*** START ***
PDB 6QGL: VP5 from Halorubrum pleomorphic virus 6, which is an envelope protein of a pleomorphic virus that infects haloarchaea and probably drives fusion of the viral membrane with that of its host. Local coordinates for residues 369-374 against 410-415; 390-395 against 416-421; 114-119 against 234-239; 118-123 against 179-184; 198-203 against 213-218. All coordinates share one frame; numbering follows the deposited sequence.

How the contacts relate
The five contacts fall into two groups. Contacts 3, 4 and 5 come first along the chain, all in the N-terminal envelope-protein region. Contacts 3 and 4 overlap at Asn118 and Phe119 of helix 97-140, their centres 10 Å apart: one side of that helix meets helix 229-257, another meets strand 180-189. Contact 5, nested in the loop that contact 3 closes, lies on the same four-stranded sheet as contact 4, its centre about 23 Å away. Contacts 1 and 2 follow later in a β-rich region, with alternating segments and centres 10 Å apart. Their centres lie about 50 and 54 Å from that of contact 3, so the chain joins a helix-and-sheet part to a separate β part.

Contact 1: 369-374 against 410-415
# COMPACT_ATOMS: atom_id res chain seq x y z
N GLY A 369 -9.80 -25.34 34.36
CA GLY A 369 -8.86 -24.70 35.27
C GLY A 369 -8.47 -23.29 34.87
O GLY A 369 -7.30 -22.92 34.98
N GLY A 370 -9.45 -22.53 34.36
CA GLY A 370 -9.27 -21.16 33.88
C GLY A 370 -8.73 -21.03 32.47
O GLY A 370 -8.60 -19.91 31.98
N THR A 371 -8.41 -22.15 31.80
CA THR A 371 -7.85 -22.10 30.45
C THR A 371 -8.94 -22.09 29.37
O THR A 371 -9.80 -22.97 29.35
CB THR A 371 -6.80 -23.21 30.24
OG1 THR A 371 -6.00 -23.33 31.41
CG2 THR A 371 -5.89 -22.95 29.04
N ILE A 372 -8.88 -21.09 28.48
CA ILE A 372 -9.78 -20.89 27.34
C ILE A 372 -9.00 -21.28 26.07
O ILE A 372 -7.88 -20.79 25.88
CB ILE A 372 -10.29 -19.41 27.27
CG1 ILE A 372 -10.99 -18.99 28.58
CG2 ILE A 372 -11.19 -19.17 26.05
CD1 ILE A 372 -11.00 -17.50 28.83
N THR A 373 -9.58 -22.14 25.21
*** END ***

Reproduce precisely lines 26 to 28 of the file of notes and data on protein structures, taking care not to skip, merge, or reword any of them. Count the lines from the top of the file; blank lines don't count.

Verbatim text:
CG1 ILE A 372 -10.99 -18.99 28.58
CG2 ILE A 372 -11.19 -19.17 26.05
CD1 ILE A 372 -11.00 -17.50 28.83